Conservative comedian Steven Crowder has announced that his show, Louder With Crowder, will be suing Facebook this week in the US District Court for the Northern District of Columbia for alleged violations of state antitrust and false advertising laws.
In a post announcing the lawsuit, Louder With Crowder wrote:
“Facebook lured consumers and creators to spend money and provide data and views under the promise of not engaging in political, racial or religious bias in enforcing their policies, but they have done so both expressly and secretively, and hence, the suit.”
Louder With Crowder’s attorney Bill Richmond said that the lawsuit will be “going after Facebook based on its own words and its own promises” and cited several pieces of Louder With Crowder content that Facebook had removed for “no reason,” including the 2020 US presidential election night live stream which had over 500,000 viewers concurrent viewers before it was cut off by Facebook.
Richmond added that this lawsuit is different from others that have gone against Big Tech because it’s “pro-business, anti-fraud.”
“You can run a business however you want,” Richmond said. “If you are a social media platform or any type of business and you want to allow certain types of content or certain kind of customers in your store or on your platform, you’re allowed to do it. But what you can’t do is lie.”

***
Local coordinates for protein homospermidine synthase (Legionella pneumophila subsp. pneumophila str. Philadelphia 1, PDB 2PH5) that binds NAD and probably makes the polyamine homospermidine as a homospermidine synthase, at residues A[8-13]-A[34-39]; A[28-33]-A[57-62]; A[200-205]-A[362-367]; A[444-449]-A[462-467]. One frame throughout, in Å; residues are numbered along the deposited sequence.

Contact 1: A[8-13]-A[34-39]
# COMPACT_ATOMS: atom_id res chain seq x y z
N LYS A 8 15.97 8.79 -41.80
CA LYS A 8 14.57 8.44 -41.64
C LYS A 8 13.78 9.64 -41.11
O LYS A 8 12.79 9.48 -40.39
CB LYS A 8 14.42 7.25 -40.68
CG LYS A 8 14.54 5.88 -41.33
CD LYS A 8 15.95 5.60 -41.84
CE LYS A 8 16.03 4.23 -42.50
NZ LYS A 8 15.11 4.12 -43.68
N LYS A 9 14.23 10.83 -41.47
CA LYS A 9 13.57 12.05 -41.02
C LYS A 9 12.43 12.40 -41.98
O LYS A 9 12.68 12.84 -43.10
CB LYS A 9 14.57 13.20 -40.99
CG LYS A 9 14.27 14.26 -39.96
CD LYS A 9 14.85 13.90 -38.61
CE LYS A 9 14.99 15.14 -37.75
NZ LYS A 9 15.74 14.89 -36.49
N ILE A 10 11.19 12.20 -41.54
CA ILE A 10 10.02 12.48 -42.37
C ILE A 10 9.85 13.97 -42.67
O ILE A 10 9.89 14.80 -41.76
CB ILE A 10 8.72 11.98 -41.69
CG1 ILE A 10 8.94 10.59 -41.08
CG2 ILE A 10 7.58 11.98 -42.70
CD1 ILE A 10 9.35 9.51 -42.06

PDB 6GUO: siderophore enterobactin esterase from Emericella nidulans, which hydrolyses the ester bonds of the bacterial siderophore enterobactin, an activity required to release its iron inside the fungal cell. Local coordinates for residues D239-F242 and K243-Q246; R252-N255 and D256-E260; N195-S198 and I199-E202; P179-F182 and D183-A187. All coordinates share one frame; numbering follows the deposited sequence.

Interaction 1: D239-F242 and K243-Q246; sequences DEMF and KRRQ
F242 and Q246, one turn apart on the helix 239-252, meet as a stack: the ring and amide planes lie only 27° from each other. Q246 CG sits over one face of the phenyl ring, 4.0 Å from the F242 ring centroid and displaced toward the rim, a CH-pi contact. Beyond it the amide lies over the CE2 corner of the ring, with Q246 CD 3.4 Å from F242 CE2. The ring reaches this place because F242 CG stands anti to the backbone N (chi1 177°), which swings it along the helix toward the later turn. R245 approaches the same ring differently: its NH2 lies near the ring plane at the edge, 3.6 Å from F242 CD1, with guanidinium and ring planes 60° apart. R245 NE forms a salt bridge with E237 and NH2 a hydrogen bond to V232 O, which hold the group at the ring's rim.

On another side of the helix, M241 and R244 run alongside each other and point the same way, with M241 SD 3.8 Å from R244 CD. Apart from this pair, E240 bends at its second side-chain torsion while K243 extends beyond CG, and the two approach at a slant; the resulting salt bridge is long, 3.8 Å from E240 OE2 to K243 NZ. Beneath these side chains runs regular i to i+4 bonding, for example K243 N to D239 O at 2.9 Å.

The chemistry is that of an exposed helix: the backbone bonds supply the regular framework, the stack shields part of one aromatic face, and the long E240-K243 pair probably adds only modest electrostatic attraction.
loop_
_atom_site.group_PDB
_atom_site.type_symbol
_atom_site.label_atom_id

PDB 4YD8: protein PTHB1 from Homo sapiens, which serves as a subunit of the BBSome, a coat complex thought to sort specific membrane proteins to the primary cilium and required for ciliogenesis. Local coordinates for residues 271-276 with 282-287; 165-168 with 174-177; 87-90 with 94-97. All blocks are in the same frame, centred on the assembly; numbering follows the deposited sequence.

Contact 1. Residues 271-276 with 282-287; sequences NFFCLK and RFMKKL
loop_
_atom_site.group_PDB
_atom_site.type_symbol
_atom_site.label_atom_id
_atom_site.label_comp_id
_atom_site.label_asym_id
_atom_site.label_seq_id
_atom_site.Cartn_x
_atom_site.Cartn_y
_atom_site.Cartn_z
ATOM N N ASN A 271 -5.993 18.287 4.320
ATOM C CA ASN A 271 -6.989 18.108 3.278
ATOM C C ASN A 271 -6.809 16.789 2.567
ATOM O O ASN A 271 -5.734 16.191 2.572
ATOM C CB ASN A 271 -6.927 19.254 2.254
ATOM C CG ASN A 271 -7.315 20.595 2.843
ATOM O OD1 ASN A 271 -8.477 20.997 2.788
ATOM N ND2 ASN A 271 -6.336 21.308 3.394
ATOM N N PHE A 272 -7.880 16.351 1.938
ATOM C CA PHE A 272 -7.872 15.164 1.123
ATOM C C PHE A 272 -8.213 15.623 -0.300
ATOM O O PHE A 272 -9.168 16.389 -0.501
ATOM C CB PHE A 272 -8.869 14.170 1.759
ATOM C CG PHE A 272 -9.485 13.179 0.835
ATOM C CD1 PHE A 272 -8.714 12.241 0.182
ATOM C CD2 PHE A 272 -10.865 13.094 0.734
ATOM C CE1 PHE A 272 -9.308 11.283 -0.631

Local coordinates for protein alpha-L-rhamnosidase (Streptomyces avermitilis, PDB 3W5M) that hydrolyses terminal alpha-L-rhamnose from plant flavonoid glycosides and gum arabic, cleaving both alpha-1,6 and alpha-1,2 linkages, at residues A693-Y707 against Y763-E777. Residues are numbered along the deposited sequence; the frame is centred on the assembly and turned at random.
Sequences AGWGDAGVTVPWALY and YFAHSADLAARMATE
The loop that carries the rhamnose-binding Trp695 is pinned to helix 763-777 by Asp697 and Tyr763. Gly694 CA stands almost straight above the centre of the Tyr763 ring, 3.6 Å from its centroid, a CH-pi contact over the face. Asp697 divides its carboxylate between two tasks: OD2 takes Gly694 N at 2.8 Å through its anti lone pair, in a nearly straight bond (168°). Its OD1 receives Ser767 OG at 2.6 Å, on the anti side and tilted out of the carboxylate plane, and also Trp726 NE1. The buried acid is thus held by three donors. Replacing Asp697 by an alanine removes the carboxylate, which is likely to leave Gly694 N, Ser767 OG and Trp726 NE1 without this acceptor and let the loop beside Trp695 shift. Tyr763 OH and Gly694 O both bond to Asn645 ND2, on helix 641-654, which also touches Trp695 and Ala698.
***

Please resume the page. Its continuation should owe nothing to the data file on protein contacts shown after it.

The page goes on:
According to Richmond, Facebook brings people in “on the auspices of saying there’s no discrimination” but “in reality, the bias is clear through their enforcement policies.”
The lawsuit will be seeking injunctive relief from Facebook’s alleged “unfair/deceptive acts” with Richmond accusing the tech giant of secretly and expressly throttling pages, shutting down pages at the behest of “certain media companies,” and preventing users from being able to like or see certain posts.
Louder With Crowder added that the ultimate goal of the lawsuit is to force “honesty and clarity” in Facebook’s application and enforcement of its policies.
“We want Facebook to stop these practices or to be honest about what it is they’re doing. Simply stated, is Facebook a publisher or a platform? They need to be open about what they are and act accordingly,” Louder With Crowder wrote.